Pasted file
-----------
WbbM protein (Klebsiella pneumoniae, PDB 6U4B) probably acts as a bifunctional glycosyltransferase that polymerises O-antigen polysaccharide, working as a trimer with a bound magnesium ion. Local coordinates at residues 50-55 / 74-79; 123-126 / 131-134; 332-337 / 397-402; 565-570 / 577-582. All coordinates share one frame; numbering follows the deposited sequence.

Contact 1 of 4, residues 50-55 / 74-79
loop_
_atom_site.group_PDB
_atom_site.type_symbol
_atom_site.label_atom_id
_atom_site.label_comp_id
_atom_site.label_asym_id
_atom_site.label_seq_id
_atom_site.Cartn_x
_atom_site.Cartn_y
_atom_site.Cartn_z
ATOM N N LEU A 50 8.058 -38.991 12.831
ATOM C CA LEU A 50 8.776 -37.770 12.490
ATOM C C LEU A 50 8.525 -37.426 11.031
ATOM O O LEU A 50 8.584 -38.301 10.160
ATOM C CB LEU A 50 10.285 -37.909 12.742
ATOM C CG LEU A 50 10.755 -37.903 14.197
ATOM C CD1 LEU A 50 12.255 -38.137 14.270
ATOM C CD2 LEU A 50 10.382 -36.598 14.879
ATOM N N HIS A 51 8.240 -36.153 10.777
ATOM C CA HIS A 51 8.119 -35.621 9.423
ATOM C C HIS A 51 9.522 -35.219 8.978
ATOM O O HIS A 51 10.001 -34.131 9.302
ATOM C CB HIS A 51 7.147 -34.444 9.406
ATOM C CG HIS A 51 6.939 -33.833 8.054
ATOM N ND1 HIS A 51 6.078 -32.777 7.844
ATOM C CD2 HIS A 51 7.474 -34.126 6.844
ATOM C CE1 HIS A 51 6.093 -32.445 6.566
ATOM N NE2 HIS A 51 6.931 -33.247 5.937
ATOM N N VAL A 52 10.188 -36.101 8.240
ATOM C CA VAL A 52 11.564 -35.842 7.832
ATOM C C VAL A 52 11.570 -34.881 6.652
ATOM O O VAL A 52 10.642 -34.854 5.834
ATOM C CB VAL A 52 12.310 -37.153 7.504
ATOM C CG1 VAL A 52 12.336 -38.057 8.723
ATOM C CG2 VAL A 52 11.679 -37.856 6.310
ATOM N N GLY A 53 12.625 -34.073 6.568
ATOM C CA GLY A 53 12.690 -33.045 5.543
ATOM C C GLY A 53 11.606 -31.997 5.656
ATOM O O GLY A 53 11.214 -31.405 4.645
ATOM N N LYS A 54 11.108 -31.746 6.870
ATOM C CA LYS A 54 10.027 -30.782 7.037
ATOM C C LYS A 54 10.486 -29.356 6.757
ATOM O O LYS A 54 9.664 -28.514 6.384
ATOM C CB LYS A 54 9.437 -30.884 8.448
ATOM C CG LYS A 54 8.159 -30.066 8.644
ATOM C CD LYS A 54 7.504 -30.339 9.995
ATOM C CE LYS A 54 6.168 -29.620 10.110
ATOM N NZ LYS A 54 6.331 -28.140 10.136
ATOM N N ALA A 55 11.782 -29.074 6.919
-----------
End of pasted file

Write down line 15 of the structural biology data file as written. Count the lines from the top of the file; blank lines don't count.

ATOM C C LEU A 50 8.525 -37.426 11.031